The Value of Poetry: Jericho Brown Visits UNC Asheville

Three people smilePoet Jericho Brown with students Reid Nadasky and Lucy Nelson.
November 21, 2019

Acclaimed poet Jericho Brown, winner of the American Book Award, visited UNC Asheville on Nov. 14, 2019, to engage with students and present a poetry reading to the UNC Asheville community.

Brown, who is the recipient of many prizes and grants, read poems from his books, The New Testament and Please, as well as his recently released book, The Tradition, which includes several poems in a form he invented called the duplex—a combination of the sonnet, the ghazal, and the blues.

Brown also took time to address questions from the audience, and spoke on the value of poetry. “This is the thing about poetry. Poetry literally creates feeling. Isn’t that something, that it can do that in a group like this? And it can do that in a room where you are all by yourself. And people want to question whether or not that has value. It’s fascinating to me.”

It’s a question that concerns Brown’s students at Emory University, as well, where he serves as associate professor and director of the Creative Writing Program at Emory University.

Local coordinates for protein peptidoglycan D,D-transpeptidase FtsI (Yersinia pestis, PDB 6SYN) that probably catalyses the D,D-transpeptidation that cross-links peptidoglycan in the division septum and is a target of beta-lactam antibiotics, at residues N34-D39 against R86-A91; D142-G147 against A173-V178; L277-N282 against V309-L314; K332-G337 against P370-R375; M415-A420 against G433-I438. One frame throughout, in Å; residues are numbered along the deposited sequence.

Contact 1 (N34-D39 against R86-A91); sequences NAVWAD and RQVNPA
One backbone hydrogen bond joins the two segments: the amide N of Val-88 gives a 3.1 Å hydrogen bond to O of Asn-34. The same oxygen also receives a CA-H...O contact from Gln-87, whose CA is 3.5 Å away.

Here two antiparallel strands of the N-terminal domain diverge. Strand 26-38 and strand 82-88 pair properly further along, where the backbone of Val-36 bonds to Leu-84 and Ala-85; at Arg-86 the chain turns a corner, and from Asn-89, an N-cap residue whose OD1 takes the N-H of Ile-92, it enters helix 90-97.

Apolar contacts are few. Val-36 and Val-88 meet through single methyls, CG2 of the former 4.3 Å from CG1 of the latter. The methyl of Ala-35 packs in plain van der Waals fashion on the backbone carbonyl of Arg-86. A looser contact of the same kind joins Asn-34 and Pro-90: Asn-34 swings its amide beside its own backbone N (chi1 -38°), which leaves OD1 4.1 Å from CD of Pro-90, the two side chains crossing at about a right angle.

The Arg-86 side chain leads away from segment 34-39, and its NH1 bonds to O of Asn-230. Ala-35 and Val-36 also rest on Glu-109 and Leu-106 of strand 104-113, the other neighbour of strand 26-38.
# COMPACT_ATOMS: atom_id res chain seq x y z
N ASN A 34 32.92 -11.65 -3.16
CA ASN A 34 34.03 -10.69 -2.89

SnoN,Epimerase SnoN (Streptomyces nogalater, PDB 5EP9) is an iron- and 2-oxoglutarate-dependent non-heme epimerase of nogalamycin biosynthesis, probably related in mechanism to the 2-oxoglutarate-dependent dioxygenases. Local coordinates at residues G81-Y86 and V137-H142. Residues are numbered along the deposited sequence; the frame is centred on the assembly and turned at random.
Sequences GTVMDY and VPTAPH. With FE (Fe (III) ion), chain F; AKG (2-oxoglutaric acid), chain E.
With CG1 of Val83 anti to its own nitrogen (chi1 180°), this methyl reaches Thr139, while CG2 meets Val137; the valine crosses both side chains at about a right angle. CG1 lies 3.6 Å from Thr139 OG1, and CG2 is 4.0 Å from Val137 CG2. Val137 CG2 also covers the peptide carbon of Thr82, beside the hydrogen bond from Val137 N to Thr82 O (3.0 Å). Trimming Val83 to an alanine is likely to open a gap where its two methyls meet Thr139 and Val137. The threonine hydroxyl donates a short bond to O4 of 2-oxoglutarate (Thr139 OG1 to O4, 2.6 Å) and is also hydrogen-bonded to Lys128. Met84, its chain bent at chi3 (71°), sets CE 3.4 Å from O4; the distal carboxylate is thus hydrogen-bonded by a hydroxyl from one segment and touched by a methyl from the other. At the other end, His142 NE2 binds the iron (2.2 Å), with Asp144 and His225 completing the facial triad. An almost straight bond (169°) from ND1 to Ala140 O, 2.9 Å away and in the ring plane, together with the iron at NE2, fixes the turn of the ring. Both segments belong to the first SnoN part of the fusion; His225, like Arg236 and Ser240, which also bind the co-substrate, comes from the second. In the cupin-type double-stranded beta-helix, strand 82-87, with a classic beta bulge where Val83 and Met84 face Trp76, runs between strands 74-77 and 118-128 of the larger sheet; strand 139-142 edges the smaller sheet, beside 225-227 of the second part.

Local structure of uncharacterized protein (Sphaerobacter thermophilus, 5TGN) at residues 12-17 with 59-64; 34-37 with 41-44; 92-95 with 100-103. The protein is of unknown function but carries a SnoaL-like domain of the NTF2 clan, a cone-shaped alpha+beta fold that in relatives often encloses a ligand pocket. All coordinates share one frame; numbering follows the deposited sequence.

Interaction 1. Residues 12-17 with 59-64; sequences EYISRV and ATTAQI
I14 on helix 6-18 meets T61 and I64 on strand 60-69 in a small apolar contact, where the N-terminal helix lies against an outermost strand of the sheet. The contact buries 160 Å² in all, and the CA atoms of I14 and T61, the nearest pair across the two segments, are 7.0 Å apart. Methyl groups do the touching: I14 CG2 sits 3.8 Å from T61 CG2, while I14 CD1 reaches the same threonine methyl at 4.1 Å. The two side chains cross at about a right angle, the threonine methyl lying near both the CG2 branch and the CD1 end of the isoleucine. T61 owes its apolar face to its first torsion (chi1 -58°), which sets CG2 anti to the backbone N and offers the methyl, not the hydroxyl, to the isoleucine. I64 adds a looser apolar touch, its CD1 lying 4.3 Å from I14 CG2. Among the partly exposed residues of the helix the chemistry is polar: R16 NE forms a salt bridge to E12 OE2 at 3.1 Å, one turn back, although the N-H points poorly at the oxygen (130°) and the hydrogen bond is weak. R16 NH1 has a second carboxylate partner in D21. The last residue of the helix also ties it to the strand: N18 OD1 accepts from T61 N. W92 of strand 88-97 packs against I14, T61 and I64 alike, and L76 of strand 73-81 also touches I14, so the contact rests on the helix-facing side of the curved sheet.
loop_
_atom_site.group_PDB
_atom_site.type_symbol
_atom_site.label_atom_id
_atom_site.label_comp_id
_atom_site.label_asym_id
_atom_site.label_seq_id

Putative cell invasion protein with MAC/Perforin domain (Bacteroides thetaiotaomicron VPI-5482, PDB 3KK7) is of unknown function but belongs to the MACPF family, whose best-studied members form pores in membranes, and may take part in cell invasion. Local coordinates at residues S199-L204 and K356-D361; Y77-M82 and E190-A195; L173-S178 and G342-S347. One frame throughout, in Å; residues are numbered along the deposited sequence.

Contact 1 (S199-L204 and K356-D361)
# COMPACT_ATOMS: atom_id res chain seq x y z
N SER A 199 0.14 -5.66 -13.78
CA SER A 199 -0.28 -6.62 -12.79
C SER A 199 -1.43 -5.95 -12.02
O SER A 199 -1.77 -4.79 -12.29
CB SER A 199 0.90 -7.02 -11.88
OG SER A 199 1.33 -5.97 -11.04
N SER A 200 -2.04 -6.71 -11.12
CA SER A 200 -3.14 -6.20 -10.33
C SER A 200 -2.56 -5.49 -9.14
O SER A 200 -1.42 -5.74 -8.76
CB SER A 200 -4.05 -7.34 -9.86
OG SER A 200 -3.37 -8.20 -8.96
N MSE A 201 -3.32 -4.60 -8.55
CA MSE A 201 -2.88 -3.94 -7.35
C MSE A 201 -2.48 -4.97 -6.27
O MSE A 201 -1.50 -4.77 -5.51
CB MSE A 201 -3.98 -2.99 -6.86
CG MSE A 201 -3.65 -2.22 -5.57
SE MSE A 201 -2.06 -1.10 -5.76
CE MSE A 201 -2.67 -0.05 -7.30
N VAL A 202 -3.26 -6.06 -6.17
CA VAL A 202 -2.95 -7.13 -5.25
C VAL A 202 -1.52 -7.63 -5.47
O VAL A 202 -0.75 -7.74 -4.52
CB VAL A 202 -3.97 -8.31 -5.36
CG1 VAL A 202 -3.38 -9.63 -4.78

“The biggest worry my students have—I love my students because they are morally ethical beings in ways that I was not when I was 20 years old—my students are like, ‘we want to be at Standing Rock, we want to be at the location where people are protesting, we want to be where the unarmed person has just been murdered by police, we want to do this and that other thing in the street for our natural world which is coming to extinction,’” Brown said. “And they mean that seriously. And they come to me and ask if it’s ok, in spite of those desires, for them to write poems. Because somebody has given them the idea that writing poetry is a narcissistic act. And that is the most ridiculous thing I’ve ever heard in my life.”

Rather, Brown said, poetry enables a relationship with beauty, “and that relationship has value,” he said.

Brown’s reading was the final installment of this semester’s Visiting Writer Series. The series will continue next semester with a reading by Arthur Flowers on Jan. 28 and Natanya Ann Pulley on March 19. For more information about the series as well as updates regarding upcoming readings, visit